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5 things to know about the Liberals' fall economic update


The federal Liberals unveiled their fall economic update Thursday — a 92-page mini-budget setting out Canada’s fiscal situation and outlining new policies to tackle cost-of-living woes.

The word “inflation” appears more than 100 times in the document, making clear the government's primary economic concern.

But beyond the top-line debt projections and the analysis of how Canada seeks to soften the impact of a potential recession, the fiscal update offers key details that shed light on Liberal priorities.

Here’s a look at five highlights.


The Liberals are expecting to spend $1 billion in the current financial year toward provincial requests related to post-tropical storm Fiona, which savaged Atlantic Canada and eastern Quebec in late September.

That figure is on top of the $300 million over two years that the feds announced in early October in the wake of the devastating storm, and its month-long matching of donations to the Canadian Red Cross.

The new money is expected to cover requests from provinces under the Disaster Financial Assistance Arrangements, under which the federal government covers up to 90 per cent of eligible provincial expenses in the three months following a disaster.


In last spring’s budget, the government announced an accelerated deadline for $33.5 billion in public infrastructure projects that had been promised in 2017. The fall statement says $23 billion has been approved so far for 5,200 projects submitted by provinces and territories. 

While territories have until March 2025 to allocate the money, the provincial deadline is March 2023 — otherwise the money will be reallocated.

Alberta and Manitoba only have one per cent of their funding envelopes left, representing $50.5 million and $13.6 million respectively. And though Ontario has used up all but four per cent, that still represents a significant amount of money at more than $450 million.

On the other end of the spectrum, Quebec is the biggest laggard, with 37 per cent of its envelope or $2.75 billion still available. The next-biggest amount is British Columbia’s $661 million, representing 17 per cent of its share.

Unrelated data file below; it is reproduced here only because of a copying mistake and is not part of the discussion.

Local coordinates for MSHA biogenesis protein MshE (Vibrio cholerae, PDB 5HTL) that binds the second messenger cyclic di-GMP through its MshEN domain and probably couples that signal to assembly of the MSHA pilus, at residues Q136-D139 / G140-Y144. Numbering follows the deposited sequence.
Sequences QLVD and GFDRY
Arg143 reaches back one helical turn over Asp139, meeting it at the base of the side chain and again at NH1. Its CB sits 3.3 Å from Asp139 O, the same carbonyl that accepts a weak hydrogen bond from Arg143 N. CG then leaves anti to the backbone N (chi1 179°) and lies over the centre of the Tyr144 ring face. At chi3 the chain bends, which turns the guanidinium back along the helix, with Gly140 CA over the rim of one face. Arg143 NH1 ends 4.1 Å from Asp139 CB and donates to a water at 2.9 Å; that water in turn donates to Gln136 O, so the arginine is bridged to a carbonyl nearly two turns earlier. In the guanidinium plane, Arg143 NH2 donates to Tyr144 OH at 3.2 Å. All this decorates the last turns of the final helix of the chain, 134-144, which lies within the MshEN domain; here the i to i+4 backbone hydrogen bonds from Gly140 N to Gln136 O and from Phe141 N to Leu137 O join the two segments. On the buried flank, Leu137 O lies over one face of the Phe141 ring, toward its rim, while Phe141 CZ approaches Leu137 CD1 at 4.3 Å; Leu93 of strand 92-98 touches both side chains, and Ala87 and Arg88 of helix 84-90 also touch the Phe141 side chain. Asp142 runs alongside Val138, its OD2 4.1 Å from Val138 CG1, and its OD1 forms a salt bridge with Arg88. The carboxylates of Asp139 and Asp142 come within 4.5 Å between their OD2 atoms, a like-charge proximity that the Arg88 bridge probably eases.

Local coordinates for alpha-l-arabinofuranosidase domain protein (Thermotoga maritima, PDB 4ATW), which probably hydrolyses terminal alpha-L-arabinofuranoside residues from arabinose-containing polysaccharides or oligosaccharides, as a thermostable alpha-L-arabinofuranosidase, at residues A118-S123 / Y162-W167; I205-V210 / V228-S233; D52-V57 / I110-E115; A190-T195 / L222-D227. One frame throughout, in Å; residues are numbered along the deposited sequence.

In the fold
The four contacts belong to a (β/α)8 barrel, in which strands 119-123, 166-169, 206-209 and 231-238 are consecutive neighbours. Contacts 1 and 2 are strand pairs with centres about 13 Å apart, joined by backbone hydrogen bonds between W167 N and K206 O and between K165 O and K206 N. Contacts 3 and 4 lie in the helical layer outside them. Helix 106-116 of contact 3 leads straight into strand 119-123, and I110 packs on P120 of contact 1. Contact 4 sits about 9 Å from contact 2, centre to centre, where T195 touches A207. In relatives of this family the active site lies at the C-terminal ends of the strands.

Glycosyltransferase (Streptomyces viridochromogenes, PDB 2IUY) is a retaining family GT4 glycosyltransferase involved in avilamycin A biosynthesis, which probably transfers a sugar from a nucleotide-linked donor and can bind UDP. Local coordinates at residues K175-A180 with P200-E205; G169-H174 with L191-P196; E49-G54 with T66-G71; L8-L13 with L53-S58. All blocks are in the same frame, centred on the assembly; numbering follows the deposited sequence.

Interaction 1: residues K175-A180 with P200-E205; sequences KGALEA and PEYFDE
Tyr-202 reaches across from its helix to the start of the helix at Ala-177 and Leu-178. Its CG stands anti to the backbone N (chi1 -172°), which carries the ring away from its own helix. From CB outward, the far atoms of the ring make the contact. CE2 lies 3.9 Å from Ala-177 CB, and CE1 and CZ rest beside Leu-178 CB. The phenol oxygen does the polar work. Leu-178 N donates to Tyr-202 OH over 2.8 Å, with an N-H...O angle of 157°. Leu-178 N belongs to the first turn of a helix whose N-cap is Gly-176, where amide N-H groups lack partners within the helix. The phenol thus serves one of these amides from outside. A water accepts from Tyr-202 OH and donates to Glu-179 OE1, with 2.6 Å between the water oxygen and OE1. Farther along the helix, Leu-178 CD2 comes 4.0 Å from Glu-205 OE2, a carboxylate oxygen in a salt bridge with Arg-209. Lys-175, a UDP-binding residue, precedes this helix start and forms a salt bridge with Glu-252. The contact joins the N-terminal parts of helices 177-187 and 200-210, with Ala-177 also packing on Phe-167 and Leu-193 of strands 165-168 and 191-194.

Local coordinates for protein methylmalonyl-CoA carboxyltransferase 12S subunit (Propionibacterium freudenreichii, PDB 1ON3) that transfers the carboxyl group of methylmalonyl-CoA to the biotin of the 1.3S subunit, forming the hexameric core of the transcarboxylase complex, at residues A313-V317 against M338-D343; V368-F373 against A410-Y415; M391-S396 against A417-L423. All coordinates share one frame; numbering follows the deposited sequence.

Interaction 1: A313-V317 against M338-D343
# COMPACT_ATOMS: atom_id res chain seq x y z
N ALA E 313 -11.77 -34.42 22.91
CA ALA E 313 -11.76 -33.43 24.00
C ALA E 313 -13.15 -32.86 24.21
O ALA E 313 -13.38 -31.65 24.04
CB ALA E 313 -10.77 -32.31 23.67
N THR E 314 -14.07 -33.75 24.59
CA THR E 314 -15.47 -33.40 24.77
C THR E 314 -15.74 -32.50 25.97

Among the Atlantic provinces, Newfoundland and Labrador still has 38 per cent or $213 million; Nova Scotia has 31 per cent or $259 million; New Brunswick has 17 per cent or $113 million and Prince Edward Island has 16 per cent or $57 million.


The financial statement contains an announcement that consultations are launching right away — the same day as its release Thursday — on digital currencies “including cryptocurrencies, stablecoins and central bank digital currencies.”

Canada’s fiscal framework needs to keep pace with the rise of the currencies and how the digitization of money is “transforming financial systems in Canada and around the world,” the document says.

And the government is also seeking to understand the challenges digital currency poses to democratic institutions, with some types of crypto being used to avoid global sanctions and fund illegal activities.

The new consultations follow a legislative review announced in last spring’s budget. They also follow attacks on new Conservative Leader Pierre Poilievre for his suggestion during the Tory leadership campaign that cryptocurrencies could help Canadians “opt out” of inflation — an assertion that Liberals have ridiculed after the value of cryptocurrencies plummeted earlier this year.

In a separate process, the Bank of Canada has studied the potential for a central bank digital currency. It has said it doesn't anticipate the need for it right now but wants to be prepared if that changes in the future.


Individual truckers may have formed the genesis of the “Freedom Convoy” protest that descended on Ottawa last winter and prompted the Liberals’ use of emergency powers to clear protesters — a decision currently being scrutinized at a high-profile public inquiry.

But Liberals are signalling their support for the industry with their mini-budget, putting $26.3 million over five years toward orders, fines and prosecutions against non-compliant trucking industry employers.

The money seeks to address the ongoing issue of companies having truck drivers self-incorporate and operate as independent contractors instead of being classified as employees. This denies them labour rights including paid sick leave, health and safety standards and employment insurance and pension contributions, the document says.

The Canada Revenue Agency is also working to “encourage greater awareness” and “foster compliance” with tax rules that govern the use of incorporated employees, something the feds say they will elaborate on in next spring’s budget.


The fall statement unveils the amount of funding Liberals expect to put toward a new immigration strategy they unveiled earlier in the week.

On Tuesday, the government announced that it will seek to increase immigration to record levels, bringing in 500,000 arrivals in 2025. Liberals plan for the majority to be skilled workers who can help fill labour shortages in healthcare, manufacturing and the building trades.

Support for the processing of applications and settlement of new permanent residents will cost $1.6 billion over six years and $315 million in new, ongoing funding, the fall statement says.

With Liberals facing criticism for bottlenecks in Canada’s immigration process, another $50 million will go toward the immigration department in the current fiscal year “to address ongoing application backlogs, speed up processing and allow for skilled newcomers to fill critical labour gaps faster.”

This report by The Canadian Press was first published Nov. 3, 2022.


This is a corrected story. A previous version said the $33.5 billion for public infrastructure projects had been announced in last spring's federal budget.


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